This Welcome Guide is for our international guests at the Helmholtz-Zentrum Dresden-Rossendorf (HZDR). We prepared this guide especially for you so that you have a checklist of the most important things to consider when coming to the HZDR. We would like to extend our warmest welcome wishes to you when you join our H(elmholtz) Z(entrum) D(resden)-R(ossendorf) family..
First steps to take before coming to Germany:
Upon arrival in Dresden consider these next steps:
4. Registration, Residence Permit, and Work Permit
6. Bank Account
7. German Language Courses
8. Access to Libraries
9. Child Care
10. Driver's Licence
11. Travel by Bus, Train, and Taxi
12. Leisure and Sports
13. Public Holidays
14. First Aid
15. Religious Institutes
This Welcome Guide is designed to answer most of your questions. Right after your arrival in Dresden, you will have the opportunity of discussing the details with your colleagues. You will be assigned a contact person in the HZDR’s institute where you are working.
If you have general questions or need additional help, please contact the following persons:
|Yvonne Matthes||+49-(0)351-2602821||General contact, user service, individual and fellowship programmes|
|Daniela Wobst||+49-(0)351-2603012||Contracts of employment, residence and work permits|
|Ines Göhler||+49-(0)351-2603029||Languages courses|
We appreciate your critical comments to this guide so that we may improve and/or correct it accordingly.
Before leaving your home country for Germany, please make sure that you are aware of your legal status. Depending on your nationality, you may need a visa, a residence permit, and/or a work permit. General information.
Be prepared to spend some time assembling your documentation and also waiting in line when visiting the requisite authorities both in your home country as well as here in Germany. As some permits have to be applied for from your home country, you should start this procedure well in advance of the scheduled date of your move to Germany.
Visas: EU citizens do not need a visa for Germany. If you need a visa, you have to apply for it at the German Embassy or one of the German Consulates in your home country. Visas for citizens of “other countries” are never issued in Germany. Visa applications take some time, and the type of visa you obtain will affect your residency rights here in Germany.
2. Legalization Official Recognition of Your Diploma(s), University Degree(s); Preparing Required Documents
Before you decide to become a student, PhD student, or post-doctoral researcher at our research center, please ascertain whether your certificates, diplomas, and/or degrees are officially recognized here in Germany. If you need any help, please do not hesitate to get in touch with the responsible person at the institute within the HZDR.
Before leaving home, you should prepare the following documents:
- A passport valid for the entire period of your stay in Germany
- If you are going to study in Germany, an official notification of your university admission and/or confirmation of your application
- Proof of financial resources (normally covered by your salary at the HZDR)
- Visa (not a tourist visa), if applicable
- Confirmation of health insurance coverage; for students from the European Union, a European health insurance card
- Vaccination records, if you have them. (Please check with the German embassy or consulate in your home country if you need any vaccinations.)
- An international driver's license if you need one (not necessary for EU citizens)
- Originals and certified (!) translations of your birth certificate, secondary school certificate, academic qualifications, and insurance documents
- Certifications can be made at German embassies or consulates. The embassy or consulate will ask for the following documentation:
Confirmation of the job offer from the Helmholtz-Zentrum Dresden-Rossendorf
- Reasons why we selected you, including a work program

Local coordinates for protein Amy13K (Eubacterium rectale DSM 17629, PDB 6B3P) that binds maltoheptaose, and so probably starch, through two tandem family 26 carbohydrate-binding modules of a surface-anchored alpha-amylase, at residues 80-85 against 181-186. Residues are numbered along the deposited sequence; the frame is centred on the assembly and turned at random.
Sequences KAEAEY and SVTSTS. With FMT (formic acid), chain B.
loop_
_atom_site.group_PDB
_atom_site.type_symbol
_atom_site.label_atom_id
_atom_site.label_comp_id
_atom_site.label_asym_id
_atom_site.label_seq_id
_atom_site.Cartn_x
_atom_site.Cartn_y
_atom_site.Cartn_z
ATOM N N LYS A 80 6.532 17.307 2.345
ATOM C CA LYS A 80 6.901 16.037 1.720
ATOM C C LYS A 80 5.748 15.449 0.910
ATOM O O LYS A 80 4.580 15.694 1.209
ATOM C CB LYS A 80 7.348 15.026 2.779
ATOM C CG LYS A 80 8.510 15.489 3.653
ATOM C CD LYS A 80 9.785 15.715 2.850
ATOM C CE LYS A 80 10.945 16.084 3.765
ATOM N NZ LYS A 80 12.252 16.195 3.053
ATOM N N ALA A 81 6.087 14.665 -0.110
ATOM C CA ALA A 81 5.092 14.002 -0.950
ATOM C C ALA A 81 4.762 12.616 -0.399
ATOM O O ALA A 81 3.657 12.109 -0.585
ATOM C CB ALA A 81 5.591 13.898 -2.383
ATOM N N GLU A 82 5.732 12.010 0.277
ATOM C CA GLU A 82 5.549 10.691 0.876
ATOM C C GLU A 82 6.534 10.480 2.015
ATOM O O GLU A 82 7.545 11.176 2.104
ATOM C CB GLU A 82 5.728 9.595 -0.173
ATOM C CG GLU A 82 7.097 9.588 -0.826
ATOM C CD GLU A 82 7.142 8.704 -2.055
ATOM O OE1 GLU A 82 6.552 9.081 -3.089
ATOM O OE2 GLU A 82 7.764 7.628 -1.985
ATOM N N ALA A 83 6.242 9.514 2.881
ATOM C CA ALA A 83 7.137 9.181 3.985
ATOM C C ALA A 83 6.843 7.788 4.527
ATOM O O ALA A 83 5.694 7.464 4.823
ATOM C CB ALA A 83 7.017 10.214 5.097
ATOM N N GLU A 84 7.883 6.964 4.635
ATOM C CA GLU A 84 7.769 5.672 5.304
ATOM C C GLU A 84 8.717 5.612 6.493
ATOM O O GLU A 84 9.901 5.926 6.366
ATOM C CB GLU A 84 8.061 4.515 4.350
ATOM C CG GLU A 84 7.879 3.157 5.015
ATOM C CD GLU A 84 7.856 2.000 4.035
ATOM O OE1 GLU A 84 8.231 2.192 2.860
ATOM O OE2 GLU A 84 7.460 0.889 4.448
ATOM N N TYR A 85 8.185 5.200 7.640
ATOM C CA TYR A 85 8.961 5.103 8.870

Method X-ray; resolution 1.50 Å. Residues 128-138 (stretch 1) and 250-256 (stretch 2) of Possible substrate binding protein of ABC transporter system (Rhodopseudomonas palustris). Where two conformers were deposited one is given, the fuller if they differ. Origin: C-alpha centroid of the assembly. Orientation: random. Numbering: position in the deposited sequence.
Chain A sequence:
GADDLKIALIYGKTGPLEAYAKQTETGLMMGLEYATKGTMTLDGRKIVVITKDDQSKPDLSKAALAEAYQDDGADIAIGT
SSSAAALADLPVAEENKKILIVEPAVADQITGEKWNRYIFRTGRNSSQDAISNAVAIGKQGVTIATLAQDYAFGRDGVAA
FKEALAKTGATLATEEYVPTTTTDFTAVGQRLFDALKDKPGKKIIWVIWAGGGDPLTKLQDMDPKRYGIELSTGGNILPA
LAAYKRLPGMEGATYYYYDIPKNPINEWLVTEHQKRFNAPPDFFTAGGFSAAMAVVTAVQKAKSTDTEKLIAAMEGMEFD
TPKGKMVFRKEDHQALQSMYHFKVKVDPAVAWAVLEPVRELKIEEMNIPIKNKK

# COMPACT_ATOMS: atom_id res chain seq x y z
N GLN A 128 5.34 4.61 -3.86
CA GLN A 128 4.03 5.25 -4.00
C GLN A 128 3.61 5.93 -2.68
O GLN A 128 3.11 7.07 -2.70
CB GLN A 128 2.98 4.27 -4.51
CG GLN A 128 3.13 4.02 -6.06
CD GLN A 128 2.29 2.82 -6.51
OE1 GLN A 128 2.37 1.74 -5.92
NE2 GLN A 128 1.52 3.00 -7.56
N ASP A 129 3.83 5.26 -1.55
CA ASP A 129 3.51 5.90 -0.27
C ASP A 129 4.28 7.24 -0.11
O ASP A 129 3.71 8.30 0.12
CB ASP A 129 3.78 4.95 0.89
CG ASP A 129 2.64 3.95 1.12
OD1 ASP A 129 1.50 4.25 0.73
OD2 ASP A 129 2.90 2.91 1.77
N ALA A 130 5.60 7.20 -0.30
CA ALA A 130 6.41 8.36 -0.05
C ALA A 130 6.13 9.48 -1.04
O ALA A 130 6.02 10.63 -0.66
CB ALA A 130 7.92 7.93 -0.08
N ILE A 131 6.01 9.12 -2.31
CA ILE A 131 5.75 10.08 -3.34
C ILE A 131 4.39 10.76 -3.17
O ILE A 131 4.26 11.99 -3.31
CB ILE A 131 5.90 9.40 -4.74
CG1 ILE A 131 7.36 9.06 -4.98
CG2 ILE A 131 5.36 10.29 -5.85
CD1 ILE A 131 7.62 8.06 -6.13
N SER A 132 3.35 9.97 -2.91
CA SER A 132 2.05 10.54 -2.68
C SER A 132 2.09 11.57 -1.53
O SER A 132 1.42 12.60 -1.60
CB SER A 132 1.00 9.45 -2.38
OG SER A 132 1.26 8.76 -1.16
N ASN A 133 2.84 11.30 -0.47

- Certified copies of your diploma(s), certificate(s), and/or degree(s) translated into German
When you are employed at the HZDR, you will have medical insurance which covers all regular medical expenses. You will get all the necessary information from your colleagues at the Human Resource Department on how to enroll in the German health care insurance system. Further information.
Although there are sometimes exceptions when coming to live in Germany, you will need to go through a specific process in the following order. Please note that each step requires documentation from the previous office:
a) Residence Registration: During your first week in Germany, you will have to register at the local residence registration office (Einwohnermeldeamt). In Dresden we have a special Welcome Center for international scientist.
If you need any help, you can ask the International Office, one of your colleagues to accompany you to this office. We will assist you in filling out the necessary forms.
b) Residence Permit: Everyone (including EU citizens) staying in Germany for more than 3 months must officially obtain a residence permit. After you have completed your residence registration, you will need to apply for your residence permit at the local immigration office (Ausländeramt) or respective at the Welcome Center.
c) Work Permit: Once you have your residence permit, you can apply for a work permit at your local labor office (Arbeitsamt). EU citizens do not need a work permit. Before going to the local immigration office, please find out if there have been any changes in the process and/or requirements. Our staff will help you in this matter. Requirements change frequently and, therefore, you should try to get as much information as possible. The Human Resource Department will assist you in filling out the necessary forms.
During your first few weeks here, we can arrange for accommodation in our guest house (or if you want to, also for a longer period). The guest house has furnished rooms and includes a shared kitchen and bathroom as well as a cleaning service. The rental fee depends on your salary. If you would like to take advantage of this offer, please let us know in advance. If you decide to rent an apartment in Dresden, our staff would be happy to assist you in any way. If you sign a rental agreement for a residential property, take note of the cancellation period!
Contact: International Office
Before you can open a bank account, you have to register at the local residence registration office (Einwohnermeldeamt) → please see Item 4 above. In order to decide which bank best meets your requirements, please consider the following questions:
- Where can I withdraw money free of charge or for a small fee?
- What are the prerequisites for getting a credit card?
- How fast can I get a credit/debit card?
- What are the prerequisites for transferring money to pay bills or to your home country??
- Can I set up a standing order for regular payments (e.g. rent)?